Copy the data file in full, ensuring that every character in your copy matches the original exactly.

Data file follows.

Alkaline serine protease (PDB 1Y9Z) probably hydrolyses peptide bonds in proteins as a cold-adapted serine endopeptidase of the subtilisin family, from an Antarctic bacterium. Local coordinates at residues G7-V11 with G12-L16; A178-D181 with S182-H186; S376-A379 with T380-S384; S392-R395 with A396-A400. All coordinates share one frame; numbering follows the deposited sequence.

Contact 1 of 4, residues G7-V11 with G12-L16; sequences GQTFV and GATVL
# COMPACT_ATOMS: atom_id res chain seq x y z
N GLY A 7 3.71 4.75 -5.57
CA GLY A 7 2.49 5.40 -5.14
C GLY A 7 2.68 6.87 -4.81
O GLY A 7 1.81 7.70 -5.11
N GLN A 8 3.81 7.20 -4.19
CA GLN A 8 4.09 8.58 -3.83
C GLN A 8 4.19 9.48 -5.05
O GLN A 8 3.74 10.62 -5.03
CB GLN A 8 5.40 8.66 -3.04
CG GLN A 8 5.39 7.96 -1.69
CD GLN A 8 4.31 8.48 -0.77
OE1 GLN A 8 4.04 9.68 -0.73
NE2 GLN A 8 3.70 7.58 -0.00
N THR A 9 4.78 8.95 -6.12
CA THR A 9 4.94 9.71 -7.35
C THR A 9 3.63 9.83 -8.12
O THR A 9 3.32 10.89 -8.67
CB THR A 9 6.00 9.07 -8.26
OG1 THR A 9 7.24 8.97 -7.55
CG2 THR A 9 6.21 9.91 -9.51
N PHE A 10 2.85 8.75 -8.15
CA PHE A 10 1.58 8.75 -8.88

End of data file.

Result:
Alkaline serine protease (PDB 1Y9Z) probably hydrolyses peptide bonds in proteins as a cold-adapted serine endopeptidase of the subtilisin family, from an Antarctic bacterium. Local coordinates at residues G7-V11 with G12-L16; A178-D181 with S182-H186; S376-A379 with T380-S384; S392-R395 with A396-A400. All coordinates share one frame; numbering follows the deposited sequence.

Contact 1 of 4, residues G7-V11 with G12-L16; sequences GQTFV and GATVL
# COMPACT_ATOMS: atom_id res chain seq x y z
N GLY A 7 3.71 4.75 -5.57
CA GLY A 7 2.49 5.40 -5.14
C GLY A 7 2.68 6.87 -4.81
O GLY A 7 1.81 7.70 -5.11
N GLN A 8 3.81 7.20 -4.19
CA GLN A 8 4.09 8.58 -3.83
C GLN A 8 4.19 9.48 -5.05
O GLN A 8 3.74 10.62 -5.03
CB GLN A 8 5.40 8.66 -3.04
CG GLN A 8 5.39 7.96 -1.69
CD GLN A 8 4.31 8.48 -0.77
OE1 GLN A 8 4.04 9.68 -0.73
NE2 GLN A 8 3.70 7.58 -0.00
N THR A 9 4.78 8.95 -6.12
CA THR A 9 4.94 9.71 -7.35
C THR A 9 3.63 9.83 -8.12
O THR A 9 3.32 10.89 -8.67
CB THR A 9 6.00 9.07 -8.26
OG1 THR A 9 7.24 8.97 -7.55
CG2 THR A 9 6.21 9.91 -9.51
N PHE A 10 2.85 8.75 -8.15
CA PHE A 10 1.58 8.75 -8.88